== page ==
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Democrat Ad Slams Republicans for Blaming Terror Attacks on 'Radical Islam'

'Democrats Seem Determined to Defend Islam More Than America,' Mike Huckabee Says

Debbie Wasserman Schultz
Democratic National Committee Chair and Congresswoman Debbie Wasserman Schultz (D-FL) opens her party's Women's Leadership Forum's 22nd annual conference in Washington October 23, 2015. |

The Democratic National Committee released an ad titled "Inciting fear isn't presidential" (watch below) that attacked Republican presidential candidates for saying the words "radical Islam."

The ad appears to have been released on November 19, almost a full week after the terrorist attacks in Paris that killed over 130 people.

Democratic National Committee Ad
Screen Shot from the November Democratic National Committee Ad titled "Inciting fear isn't presidential." |

The text begins with "Republicans keep saying that same thing," meaning their usage of describing terrorism with the words "radical Islam."

The ad features several Republican candidates running for president critical of what they call "radical Islam" or "radical Islamic terrorists" spliced together with former President George W. Bush saying positive things about Islam, though without the "radical" modifier.

"The war against terrorism is not a war against Muslims, nor is it a war against Arabs. It's a war against evil people that conduct crimes against innocent people," says former President Bush in the ad.

"That is not what Islam is about. Islam is peace," Bush adds.

Former Arkansas Governor and Republican presidential candidate Mike Huckabee told The Christian Post that the ad shows "Democrats seem determined to defend Islam more than America."

"No one in the GOP blames all Muslims but no one in the DNC blames any Muslims, even the ones who shout Allah Akbar just before cutting off the head of a person who professes being Christian," Huckabee said.

CP reached out to the Republican National Committee (RNC) and Democratic National Committee (DNC), but did not receive a response by press time.

At a May 4 Faith Angle Forum, Bernard Haykel, professor of Near Eastern studies and director of The Institute for Transregional Studies at Princeton University, criticized the notion, popular in many liberal circles, that terrorism has nothing to do with Islam.

"If you look at the cultural production, the intellectual production, the legal and theological production of ISIS, which is plentiful on the Web, there is no question that this is a movement that's drawing on a very particular strain or trend within the Islamic intellectual history, legal history, theological history," Haykel said. "It has particular obsessions with certain theological concepts, and, of course, it's presenting itself as an heir to the 'true' version of Islam, which is a kind of projection backwards onto what true Islam was, by people who are living with us today, by moderns."

When asked about the rhetoric against Islam and Muslims, the Council on American Islamic Relations (CAIR) shared a press release with CP stating that anti-Muslim incidents currently have had the biggest spike in America since 9-11.

"CAIR attributes this spike in anti-Muslim incidents to the Paris attacks and to the mainstreaming of Islamophobia by political candidates and lawmakers in the run-up to the 2016 general election," reads the release. "Of particular concern is the extreme anti-Muslim rhetoric and falsehoods being espoused by leading Republican presidential candidates Donald Trump and Ben Carson."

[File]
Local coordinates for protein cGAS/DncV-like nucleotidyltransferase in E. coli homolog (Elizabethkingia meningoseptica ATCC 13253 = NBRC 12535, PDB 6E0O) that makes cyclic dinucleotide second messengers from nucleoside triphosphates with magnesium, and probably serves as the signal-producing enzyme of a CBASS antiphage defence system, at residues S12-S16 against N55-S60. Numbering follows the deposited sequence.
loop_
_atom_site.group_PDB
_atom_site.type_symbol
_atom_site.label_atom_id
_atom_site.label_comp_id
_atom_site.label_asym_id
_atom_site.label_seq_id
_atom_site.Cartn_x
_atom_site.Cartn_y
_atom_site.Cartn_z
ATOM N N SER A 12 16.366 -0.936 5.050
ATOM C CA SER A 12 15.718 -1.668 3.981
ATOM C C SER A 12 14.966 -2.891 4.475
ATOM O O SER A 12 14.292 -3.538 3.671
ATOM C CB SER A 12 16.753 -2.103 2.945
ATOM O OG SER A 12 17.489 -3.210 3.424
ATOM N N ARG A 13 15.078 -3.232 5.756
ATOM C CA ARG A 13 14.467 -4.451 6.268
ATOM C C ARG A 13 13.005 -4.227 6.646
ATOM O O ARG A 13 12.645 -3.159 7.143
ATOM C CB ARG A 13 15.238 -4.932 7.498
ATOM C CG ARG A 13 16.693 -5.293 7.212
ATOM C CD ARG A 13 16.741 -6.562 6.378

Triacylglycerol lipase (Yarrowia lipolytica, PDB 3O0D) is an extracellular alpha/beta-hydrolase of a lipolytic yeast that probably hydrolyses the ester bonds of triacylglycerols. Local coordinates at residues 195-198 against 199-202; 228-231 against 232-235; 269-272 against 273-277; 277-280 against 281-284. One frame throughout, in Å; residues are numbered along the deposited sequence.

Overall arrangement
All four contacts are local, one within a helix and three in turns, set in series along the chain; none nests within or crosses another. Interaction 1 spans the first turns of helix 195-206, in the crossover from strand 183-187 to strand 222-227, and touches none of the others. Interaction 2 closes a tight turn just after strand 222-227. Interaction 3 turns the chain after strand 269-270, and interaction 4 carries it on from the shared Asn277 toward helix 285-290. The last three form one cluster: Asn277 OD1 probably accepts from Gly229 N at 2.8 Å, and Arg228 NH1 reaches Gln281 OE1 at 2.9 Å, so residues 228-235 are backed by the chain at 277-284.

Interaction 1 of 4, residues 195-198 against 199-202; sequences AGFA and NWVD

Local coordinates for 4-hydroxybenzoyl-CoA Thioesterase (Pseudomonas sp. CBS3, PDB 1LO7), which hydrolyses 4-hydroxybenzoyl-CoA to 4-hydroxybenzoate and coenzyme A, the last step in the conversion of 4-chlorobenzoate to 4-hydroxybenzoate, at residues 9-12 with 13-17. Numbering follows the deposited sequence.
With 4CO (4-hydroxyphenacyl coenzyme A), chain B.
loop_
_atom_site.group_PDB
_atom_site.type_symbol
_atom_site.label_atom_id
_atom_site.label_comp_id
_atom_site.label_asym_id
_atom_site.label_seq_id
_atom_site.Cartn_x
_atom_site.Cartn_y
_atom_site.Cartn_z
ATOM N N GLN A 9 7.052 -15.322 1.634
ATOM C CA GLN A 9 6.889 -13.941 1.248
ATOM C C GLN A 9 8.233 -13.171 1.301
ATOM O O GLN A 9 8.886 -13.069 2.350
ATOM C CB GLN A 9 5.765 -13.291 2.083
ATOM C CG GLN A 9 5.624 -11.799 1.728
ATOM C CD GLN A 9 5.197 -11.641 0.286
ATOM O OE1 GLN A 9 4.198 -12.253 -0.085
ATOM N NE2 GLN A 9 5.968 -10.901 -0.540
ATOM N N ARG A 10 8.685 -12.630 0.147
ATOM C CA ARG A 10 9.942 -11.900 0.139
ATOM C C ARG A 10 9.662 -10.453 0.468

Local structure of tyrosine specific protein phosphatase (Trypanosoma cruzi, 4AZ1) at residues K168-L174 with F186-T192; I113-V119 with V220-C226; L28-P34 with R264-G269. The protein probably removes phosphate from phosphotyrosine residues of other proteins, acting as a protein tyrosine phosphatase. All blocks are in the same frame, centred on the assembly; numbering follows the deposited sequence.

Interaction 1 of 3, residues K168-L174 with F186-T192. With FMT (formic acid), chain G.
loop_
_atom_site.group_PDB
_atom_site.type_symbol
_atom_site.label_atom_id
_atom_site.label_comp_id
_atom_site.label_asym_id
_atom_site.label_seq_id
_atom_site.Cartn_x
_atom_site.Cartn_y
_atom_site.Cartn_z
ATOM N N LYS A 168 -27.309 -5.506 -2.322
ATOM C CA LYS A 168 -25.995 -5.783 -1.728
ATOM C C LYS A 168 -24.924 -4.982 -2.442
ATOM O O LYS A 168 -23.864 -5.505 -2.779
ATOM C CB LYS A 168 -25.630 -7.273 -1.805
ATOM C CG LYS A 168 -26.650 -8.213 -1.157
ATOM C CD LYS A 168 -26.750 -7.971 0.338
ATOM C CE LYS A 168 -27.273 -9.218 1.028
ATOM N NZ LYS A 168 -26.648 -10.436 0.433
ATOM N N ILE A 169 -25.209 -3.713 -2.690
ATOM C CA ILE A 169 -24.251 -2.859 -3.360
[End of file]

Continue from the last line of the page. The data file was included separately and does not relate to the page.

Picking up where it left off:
The same day the DNC ad was released, CP reported that Hillary Clinton told the Council on Foreign Relations in a speech in New York City that Muslims are "peaceful and tolerant people" and have "nothing whatsoever to do with terrorism."

Democrat candidates for president have been criticized by some for not equating terrorism and persecution prevalent around the globe with strands of thought in Islam. During the last Democrat debate on November 14 in Des Moines, Iowa, Bernie Sanders noted America's greatest threat to national security is "climate change."

GOP frontrunner Donald Trump has been criticized for some of his comments in the wake of the attack in Paris. Trump claimed at a rally in Birmingham, Alabama Saturday that he saw Muslims in New Jersey cheering when the World Trade Towers collapsed on September 11, 2001.

"I watched when the World Trade Center came tumbling down," Trump declared in Alabama. "And I watched in Jersey City, New Jersey, where thousands and thousands of people were cheering as that building was coming down."

A new Fox News poll released Sunday says that 66 percent of Americans believe that the United States is at war with "radical Islam," while 29 percent believe the country is not at war with "radical Islam."

On November 15, Florida Senator Marco Rubio appeared on the ABC's "This Week" and was asked by Moderator George Stephanopoulos about Clinton refusing to use the word "radical Islam" in the Democrat debate in Des Moines:

"I don't understand it. That would be like saying we weren't at war with the Nazis, because we were afraid to offend some Germans who may have been members of the Nazi Party, but weren't violent themselves," Rubio declared.

"We are at war with radical Islam, with an interpretation of Islam by a significant number of people around the world, who they believe now justifies them in killing those who don't agree with their ideology. This is a clash of civilizations.

"And as I said at the debate earlier this week, there is no middle ground on this. Either they win or we win. And we need to begin to take this seriously. These are individuals motivated by their faith," added Rubio.

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